Shabnam:   What are some lessons that you learned from your time deployed in different countries?

Larry:          So many. I’ll go back to that when I find that whenever I’m in another person's country, when you show respect, respect is given. It's important to go beyond the basic reasons to get around, when you show sincerity to people it is often respected. The language case goes a long way also. Even if you do only know a few of the basic phrases, if you would attempt to communicate in the person's home language, even if it's pretty bad. Most people will try and work with you and they will appreciate that you would take time to learn their language, again that shows respect to them, their culture. Often times as Americans - English is spoken just about everywhere, in most places people will have a certain level English, and will communicate with you, again in most places, and is always important to - even if it's only the greeting of the day, or just a basic greeting to someone and ask them how they’re doing in their language, I’ve found they appreciate it. One of the big lessons that I learned is always trying to communicate in the home language, the hosts language for the location that you are in. Even if it’s not to a full conversational level, but if you do what you can, speak the words that you can, most people will try and work with you, and try to help you along. My last overseas trip was in Mozambique, leading a cultural mission with some Cadets, and in the hotel where we were staying, I got daily lessons, and so the expectation was that because I was there for slightly over a month, the folks there would tell me ‘we’re starting with a daily greeting’, and by the time you leave, you need to have the full greeting and at least be able to, you know, at least be able to order some of your of your meals in the home language. By the time I was leaving I was actually pretty good at it. It was a good feeling; I think I made some long-lasting relationship simply showing by eagerness to learn the language. It gave me a sense of accomplishment, that was one of the big lessons that I learned. Learning their language and showing appreciation goes a long way.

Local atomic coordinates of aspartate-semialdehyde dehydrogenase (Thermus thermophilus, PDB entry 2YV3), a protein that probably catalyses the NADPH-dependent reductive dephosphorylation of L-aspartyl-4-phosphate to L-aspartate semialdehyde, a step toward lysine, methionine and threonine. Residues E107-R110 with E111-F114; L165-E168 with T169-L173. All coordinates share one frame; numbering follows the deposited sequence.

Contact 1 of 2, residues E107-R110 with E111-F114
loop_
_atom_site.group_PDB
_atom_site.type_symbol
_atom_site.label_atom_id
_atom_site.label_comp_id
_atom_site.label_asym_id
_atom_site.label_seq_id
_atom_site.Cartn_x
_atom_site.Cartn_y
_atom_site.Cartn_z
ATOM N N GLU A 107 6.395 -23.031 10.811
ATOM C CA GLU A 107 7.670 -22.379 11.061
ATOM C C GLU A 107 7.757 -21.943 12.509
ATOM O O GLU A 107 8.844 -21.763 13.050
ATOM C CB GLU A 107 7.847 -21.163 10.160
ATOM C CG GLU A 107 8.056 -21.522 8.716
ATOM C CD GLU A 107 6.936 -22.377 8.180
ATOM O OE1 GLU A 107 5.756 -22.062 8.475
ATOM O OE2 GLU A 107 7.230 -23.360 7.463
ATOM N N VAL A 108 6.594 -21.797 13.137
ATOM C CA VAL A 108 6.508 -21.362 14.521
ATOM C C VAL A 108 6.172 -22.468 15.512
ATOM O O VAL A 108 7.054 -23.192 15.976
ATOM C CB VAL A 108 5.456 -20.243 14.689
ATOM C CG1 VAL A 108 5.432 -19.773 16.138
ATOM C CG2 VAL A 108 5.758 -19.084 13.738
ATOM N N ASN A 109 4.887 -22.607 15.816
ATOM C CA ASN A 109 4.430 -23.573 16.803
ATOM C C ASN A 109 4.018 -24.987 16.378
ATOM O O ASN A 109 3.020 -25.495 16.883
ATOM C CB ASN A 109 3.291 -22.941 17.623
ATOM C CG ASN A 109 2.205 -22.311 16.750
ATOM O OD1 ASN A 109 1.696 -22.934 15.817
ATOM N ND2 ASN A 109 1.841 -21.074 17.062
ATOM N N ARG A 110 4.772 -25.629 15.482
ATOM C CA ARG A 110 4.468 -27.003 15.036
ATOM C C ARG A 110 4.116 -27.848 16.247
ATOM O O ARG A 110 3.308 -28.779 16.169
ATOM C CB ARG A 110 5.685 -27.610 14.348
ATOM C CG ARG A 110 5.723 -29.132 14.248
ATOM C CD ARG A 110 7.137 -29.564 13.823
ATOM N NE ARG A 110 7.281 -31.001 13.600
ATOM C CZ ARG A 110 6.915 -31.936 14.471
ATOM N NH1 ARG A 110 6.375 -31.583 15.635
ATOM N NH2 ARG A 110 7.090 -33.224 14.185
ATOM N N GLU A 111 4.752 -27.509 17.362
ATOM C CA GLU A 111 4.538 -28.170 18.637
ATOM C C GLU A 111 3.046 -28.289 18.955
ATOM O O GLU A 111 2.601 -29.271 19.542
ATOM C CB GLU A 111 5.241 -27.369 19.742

Shabnam:   Do you have any final thought that you would like to share with our listeners?

Larry:          Yeah, I think hopefully if when people listen to this podcast, they already have an interest in learning language and culture, and I want to applaud them for that. If they stumble upon this by some chance, I encourage all of them to continue that. One of the things I kind of regret growing up, I took Spanish in high school and some in college, and then traveled and tried to use it in places that I visited, and I encouraged my children to do that at an early age. But I would encourage you to start to learn a second language now, to absolutely find something you would be remotely interested in, a country that you are interested in visiting, and start to learn the language, there’s so many informal ways to learn language right now because the technology. Learn a language, and once you to have a second language, get a third. That would be my advice.

Shabnam:   Thank you so much for joining us today Larry.

Larry:          You’re very welcome, thank you so much for giving me this opportunity.

Shabnam:   You’ve been listening to the Boren around the world podcast. If you haven't yet, go to Spotify to subscribe, rate and view this podcast. If you're interested in participating in the podcast, email [email protected] with “Boren Podcast” in your subject line. Join me soon for another episode. Thank you for listening!

In this episode, our host, Program Officer Shabnam Ahmed, will discuss experiences joining and being successful in the Military with Mr. Larry Rentz. Larry is a 28-year Military Police Army Officer and Former Department Chair and Professor of Military Science and Leadership (Army ROTC) at the University of Maryland.